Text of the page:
With the blower off, the perfect opportunity arose to replace the camshaft. Although mild, McKinley’s setup allowed for a healthy cam upgrade, which furthered the combination’s efficiency. Vengeance spec’d a custom cam for her application, allowing more air in and more air out for larger horsepower gains with forced induction.
Now, any time you make more power, you will generate more heat, as well. Weapon X Motorsports, another LSA expert, provided a solution that dramatically reduces heat soak positive displacement type superchargers such as the LSA.
Finishing off the engine upgrades, Vengeance replaced the stock fuel injectors with 850cc units capable of pushing enough fuel to the thirsty powerplant. They also opted to decrease the pulley size to a 2.35 with a quick-change hub for added boost. A massive Nick Williams ported 102mm throttle body inhales as much air as possible, allowing the blower to compress even more atmosphere into all eight cylinders.
Once everything got buttoned up under the hood, it was back on the dyno to see what the gains were and where in the powerband it came. After some Vengeance Racing magic made through the computer, Gina’s family sedan picked up over 200whp, bringing the total over 700whp and 700lb-ft of torque — very impressive for just a few modifications.
With all that extra power under the hood, McKinley wanted to get it all to the ground and look good doing it. The call went to Weld Racing for a set of its S71s, 18×5-inch wheels up front, and 17×10-inch wheels in the rear, wrapped in Mickey Thompson rubber. To help spice things up and stand out, they were painted black with purple lips. If you haven’t figured it out yet, McKinley is a big fan of black and purple. She makes that statement on the car’s exterior with little details like the purple badges, vengeance decals, and even a purple strut brace under the hood.
On the Cadillac’s interior, not much was changed, and that’s the way McKinley wanted it. The car gets driven a lot on the street, so having the best of both worlds was the goal. Additional gauges from Aeroforce were added to the interior to monitor engine vitals. Vengeance also installed a roll bar from Cipher for safety and added assurance if anything should go awry at the drag strip.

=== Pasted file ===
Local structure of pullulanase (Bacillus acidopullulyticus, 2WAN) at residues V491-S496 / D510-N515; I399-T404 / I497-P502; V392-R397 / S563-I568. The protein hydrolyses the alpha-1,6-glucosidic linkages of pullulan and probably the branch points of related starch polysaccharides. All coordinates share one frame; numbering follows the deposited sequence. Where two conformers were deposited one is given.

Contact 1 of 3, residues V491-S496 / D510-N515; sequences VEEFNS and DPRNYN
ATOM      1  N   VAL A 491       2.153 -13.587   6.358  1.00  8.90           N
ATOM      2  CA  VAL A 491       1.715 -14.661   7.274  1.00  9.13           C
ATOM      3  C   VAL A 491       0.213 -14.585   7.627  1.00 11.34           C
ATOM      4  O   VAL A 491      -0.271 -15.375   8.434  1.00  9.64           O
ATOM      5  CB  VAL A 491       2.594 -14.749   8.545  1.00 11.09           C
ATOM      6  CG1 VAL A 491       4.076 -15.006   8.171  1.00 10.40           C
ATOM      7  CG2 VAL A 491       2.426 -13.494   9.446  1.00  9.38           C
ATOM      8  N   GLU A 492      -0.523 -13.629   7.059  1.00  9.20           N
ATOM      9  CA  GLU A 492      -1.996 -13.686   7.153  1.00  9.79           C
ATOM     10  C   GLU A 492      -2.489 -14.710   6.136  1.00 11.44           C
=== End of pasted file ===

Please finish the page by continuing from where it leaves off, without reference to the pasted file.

To this day, McKinley looks forward to spending every moment she can with her supportive daughter, boyfriend Micheal Kelly, whom you’ll read about in a future feature, and the whole Vengeance Racing team. When asked what it’s like to be a female in a male-dominated sport she smiled and said, “I love being a female in this sport. People ask all the time if any men give me any trouble or rude because I am a female and honestly they don’t. Everyone is pretty respectful except when I beat them.”
To this day, she’s run a best of 10.02 at 136 mph with a 1.45 60-foot…super impressive for a 4,500-pound family car that can be raced and driven home. But her quest isn’t over yet. With being so close to single-digit times, you can bet that’s a goal in mind. McKinley said, “I never thought I would want to modify the V any further, but after working at Vengeance and learning more about this platform, we’re planning to go with a turbocharger and eventually make an 8-second pass.”
Keep an eye out for this cool Caddy out on the east coast tracks and 1/2-mile events as she sees how fast she can go.